There’s increasing evidence supporting the health benefits of reducing red meat consumption to once or twice a week. Studies have linked red meat consumption to increased risk of heart disease and some cancers. Emerging research is now showing that a man’s diet, including a high intake of processed meat, could affect the health of his sperm.
Researchers in the US looked at 141 men whose female partners were undergoing assisted reproductive treatment. The men filled out dietary questionnaires that assessed the quantity and type of meat consumed.
Increased consumption of processed meat (like sausages and bacon) was related to less successful fertilisation rates during conventional in vitro fertilisation cycles. The total amount of meat eaten was not related to successful fertilisation rates, implying that it was more linked to processed meat consumption. No link was found between processed meat consumption and IVF success rates when using intracytoplasmic sperm injection (ICSI). Interestingly, the results showed a higher fertilisation rate in men who had a high poultry intake.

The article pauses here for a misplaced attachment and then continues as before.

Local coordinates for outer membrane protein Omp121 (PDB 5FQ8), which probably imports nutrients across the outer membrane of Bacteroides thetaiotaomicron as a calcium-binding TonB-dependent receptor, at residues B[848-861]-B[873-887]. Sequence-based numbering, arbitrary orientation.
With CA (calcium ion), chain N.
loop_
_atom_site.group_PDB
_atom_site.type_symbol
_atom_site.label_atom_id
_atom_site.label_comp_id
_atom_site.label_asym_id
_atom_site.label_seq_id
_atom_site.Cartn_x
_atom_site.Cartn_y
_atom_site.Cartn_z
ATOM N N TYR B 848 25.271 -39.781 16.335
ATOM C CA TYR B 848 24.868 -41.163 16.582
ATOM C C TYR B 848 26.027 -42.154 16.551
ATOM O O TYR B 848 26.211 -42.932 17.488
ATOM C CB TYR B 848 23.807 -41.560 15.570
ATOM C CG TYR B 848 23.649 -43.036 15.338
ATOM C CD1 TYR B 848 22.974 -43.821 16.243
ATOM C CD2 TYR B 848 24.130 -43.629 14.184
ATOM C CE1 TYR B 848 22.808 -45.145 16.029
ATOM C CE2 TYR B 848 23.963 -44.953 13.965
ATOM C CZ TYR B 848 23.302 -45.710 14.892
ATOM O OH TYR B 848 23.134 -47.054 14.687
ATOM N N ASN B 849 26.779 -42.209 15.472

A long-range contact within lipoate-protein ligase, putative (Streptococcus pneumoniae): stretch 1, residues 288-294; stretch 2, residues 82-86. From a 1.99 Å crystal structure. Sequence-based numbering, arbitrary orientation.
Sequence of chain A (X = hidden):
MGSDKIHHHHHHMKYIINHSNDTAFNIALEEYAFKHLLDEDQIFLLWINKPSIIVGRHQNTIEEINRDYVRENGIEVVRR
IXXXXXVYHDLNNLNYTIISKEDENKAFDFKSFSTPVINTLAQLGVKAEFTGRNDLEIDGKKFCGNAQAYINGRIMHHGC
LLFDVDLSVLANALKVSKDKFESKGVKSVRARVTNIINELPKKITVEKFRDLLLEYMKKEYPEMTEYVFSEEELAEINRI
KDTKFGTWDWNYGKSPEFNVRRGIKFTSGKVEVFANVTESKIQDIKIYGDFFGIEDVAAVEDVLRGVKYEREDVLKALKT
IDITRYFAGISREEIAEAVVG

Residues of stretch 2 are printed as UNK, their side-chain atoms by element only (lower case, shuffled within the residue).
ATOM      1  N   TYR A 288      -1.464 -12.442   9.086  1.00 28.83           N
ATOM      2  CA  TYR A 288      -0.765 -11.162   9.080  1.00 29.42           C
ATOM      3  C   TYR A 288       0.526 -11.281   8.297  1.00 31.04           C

Further research needs to be done to prove a direct effect of processed meat consumption on sperm health. This study does, however, add to evidence that unhealthy eating habits can affect our health in a variety of ways. Good reproductive health requires both partners to engage in healthy behaviours including not smoking, not consuming excessive amounts of alcohol and maintaining a healthy body weight.
For reference: Xia W et al. Men’s meat intake and treatment outcomes among couples undergoing assisted reproduction. Fertility and Sterility Epub online July 20, 2015. doi: 10.1016/j.fertnstert.2015.06.037.